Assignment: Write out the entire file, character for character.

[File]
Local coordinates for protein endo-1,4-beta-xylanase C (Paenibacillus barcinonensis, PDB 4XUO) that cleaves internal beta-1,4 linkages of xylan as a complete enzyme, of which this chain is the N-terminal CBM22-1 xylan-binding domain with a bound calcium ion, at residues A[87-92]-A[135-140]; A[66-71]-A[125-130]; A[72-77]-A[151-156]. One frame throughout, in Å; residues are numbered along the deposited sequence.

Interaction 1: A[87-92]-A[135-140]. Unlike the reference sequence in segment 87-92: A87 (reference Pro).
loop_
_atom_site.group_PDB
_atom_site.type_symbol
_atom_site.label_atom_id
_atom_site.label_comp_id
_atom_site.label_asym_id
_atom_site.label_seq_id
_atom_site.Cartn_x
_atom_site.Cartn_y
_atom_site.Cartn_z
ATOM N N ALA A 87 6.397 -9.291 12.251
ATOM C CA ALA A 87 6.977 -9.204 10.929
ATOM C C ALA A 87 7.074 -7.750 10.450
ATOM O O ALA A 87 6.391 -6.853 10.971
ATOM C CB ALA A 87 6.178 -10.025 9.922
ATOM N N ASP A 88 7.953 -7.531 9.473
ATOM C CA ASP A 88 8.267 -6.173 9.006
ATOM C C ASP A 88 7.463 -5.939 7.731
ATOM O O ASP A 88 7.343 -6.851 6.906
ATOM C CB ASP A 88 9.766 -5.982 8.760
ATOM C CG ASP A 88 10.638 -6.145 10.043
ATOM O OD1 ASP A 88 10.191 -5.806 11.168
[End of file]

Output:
Local coordinates for protein endo-1,4-beta-xylanase C (Paenibacillus barcinonensis, PDB 4XUO) that cleaves internal beta-1,4 linkages of xylan as a complete enzyme, of which this chain is the N-terminal CBM22-1 xylan-binding domain with a bound calcium ion, at residues A[87-92]-A[135-140]; A[66-71]-A[125-130]; A[72-77]-A[151-156]. One frame throughout, in Å; residues are numbered along the deposited sequence.

Interaction 1: A[87-92]-A[135-140]. Unlike the reference sequence in segment 87-92: A87 (reference Pro).
loop_
_atom_site.group_PDB
_atom_site.type_symbol
_atom_site.label_atom_id
_atom_site.label_comp_id
_atom_site.label_asym_id
_atom_site.label_seq_id
_atom_site.Cartn_x
_atom_site.Cartn_y
_atom_site.Cartn_z
ATOM N N ALA A 87 6.397 -9.291 12.251
ATOM C CA ALA A 87 6.977 -9.204 10.929
ATOM C C ALA A 87 7.074 -7.750 10.450
ATOM O O ALA A 87 6.391 -6.853 10.971
ATOM C CB ALA A 87 6.178 -10.025 9.922
ATOM N N ASP A 88 7.953 -7.531 9.473
ATOM C CA ASP A 88 8.267 -6.173 9.006
ATOM C C ASP A 88 7.463 -5.939 7.731
ATOM O O ASP A 88 7.343 -6.851 6.906
ATOM C CB ASP A 88 9.766 -5.982 8.760
ATOM C CG ASP A 88 10.638 -6.145 10.043
ATOM O OD1 ASP A 88 10.191 -5.806 11.168